Sunday, September 15, 2019
Monday, 12 March 2018 13:43

The Doctor's Kids: Keys to Healing the HR Professional

Written by Chris Altizer

Keys to Healing

IN FOOTBALL AND HR, THE 4TH QUARTER IS A tense time. The pressure is on, there’s tons to do, and the hits we’ve taken so far are adding up. So, let’s get prepared early – right out of the gate – to handle these hits! Like a team doctor, HR people, regardless of role or function, have been taking care of people – hiring, training, benefitting, paying, insuring, counseling, and sometimes firing. When you tell a non-HR person you work in HR, you get the usual jokes or Catbert comments. When you tell an HR person you work in HR, you share a subtle look that says more than an hour of venting. After 30 years in the field in some pretty big jobs, non-HR people ask me “why” I was in HR; however, the question HR people ask is, “how” did I take care of myself after first taking care of others?

If I had a perfect answer, I might not have had decades of blood pressure medication or stress-induced health issues, but lessons from karate, yoga, and mindfulness practices have served to keep me healthy enough to get to my career 4th quarter and provide these suggestions for HR professionals to practice early on so they’re prepared for their inevitable 4th quarter of 2018.

Take A (Deep) Breath

How many times have you told someone to (or wanted to), “Just take a breath!” Deeper breathing is one way to activate the parasympathetic “rest/relax/refuel” nervous system, as opposed to the sympathetic “fight/ flight/freeze” nervous system that fires when we are stressed. Activating the parasympathetic nervous system lowers your heart rate, releases muscular tension, and expands awareness and attention.

When you sigh, it’s the wisdom of your body making you breath deeper in response to stress. There’s no reason to wait for your body to remind you to breath to relieve physical, emotional, and mental tension. And, there’s no reason to restrict deeper breathing to stressful moments. Stress is cumulative and workplace stress is on the rise. Establishing a simple breathing practice, or “pranayama” as it’s known in yoga, is both prevention and cure. Don’t let the yoga term worry you – there’s nothing weird about breathing.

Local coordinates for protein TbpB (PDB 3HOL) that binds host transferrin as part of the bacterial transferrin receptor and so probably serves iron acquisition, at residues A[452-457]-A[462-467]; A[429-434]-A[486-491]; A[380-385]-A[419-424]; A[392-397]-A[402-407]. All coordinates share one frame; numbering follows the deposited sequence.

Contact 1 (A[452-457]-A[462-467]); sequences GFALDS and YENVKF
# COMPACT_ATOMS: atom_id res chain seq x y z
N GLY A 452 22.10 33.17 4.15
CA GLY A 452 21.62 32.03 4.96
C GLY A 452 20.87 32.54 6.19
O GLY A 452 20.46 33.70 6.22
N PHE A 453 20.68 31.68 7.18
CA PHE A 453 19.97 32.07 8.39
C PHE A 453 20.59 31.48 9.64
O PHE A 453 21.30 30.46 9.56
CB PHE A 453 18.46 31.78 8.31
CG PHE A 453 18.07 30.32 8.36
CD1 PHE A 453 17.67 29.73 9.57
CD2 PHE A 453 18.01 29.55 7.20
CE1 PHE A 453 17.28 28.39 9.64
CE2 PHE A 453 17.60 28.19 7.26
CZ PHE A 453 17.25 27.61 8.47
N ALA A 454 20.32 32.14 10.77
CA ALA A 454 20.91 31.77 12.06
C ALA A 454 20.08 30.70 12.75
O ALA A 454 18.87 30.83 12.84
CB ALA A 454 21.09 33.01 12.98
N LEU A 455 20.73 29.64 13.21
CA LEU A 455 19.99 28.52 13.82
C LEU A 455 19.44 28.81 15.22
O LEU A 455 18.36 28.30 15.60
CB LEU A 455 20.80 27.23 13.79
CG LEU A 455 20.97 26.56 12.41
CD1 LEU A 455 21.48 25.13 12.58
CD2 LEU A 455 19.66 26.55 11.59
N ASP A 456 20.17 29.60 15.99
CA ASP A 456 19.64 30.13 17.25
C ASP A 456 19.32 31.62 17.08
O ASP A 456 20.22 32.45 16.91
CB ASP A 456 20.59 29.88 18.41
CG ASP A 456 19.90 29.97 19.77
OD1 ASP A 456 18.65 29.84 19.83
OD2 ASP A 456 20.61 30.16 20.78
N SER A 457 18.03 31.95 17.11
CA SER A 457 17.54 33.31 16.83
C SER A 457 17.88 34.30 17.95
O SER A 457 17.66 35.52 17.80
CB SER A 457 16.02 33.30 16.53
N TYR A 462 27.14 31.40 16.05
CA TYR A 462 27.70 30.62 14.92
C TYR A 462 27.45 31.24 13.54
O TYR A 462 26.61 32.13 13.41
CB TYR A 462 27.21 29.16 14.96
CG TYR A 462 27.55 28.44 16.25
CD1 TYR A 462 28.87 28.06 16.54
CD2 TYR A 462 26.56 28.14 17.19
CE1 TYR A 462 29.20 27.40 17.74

A Breath Practice

A simple internet search of “3-part breath” will take you to many websites and videos – and they are all essentially the same. If you are a smartphone app user, you will find several apps on pranayama. Whatever you use, try 3-part breathing three times a day to get the practice started. If you give this practice a few minutes a day, in a few weeks you will feel the difference, especially if you pause for that breath when someone tells you the compensation planning tool is down (again), or that a year-end performance meeting resulted in someone hiding in the restroom.

Meditation – Yes, Really

Interest in meditation and, more broadly, “mindfulness” is growing as the research is increasing and as businesses look for answers to employee burnout and leadership performance. Mindfulness meditation is clinically shown to reduce emotional reactivity and the effects of stress. Although there are few return on investment (ROI) studies of mindfulness in the workplace as of yet (just as there are few ROI studies of leadership or D&I training), from my own experiences, these practices not only have resulted in physical and emotional health benefits but also improved my insight quality and decision-making. When we hear “meditation” we often think of people sitting cross-legged, eyes-closed, and maybe chanting something. Meditation can be all or none of those things, and it can be practiced at work, at home, or at the airport for that matter. The idea is to find a practice that suits you and how you live. The hard part is the discipline of giving five minutes just to yourself. As HR people, we’re not used to that – which is why we need a practice to practice.

A Practice to Practice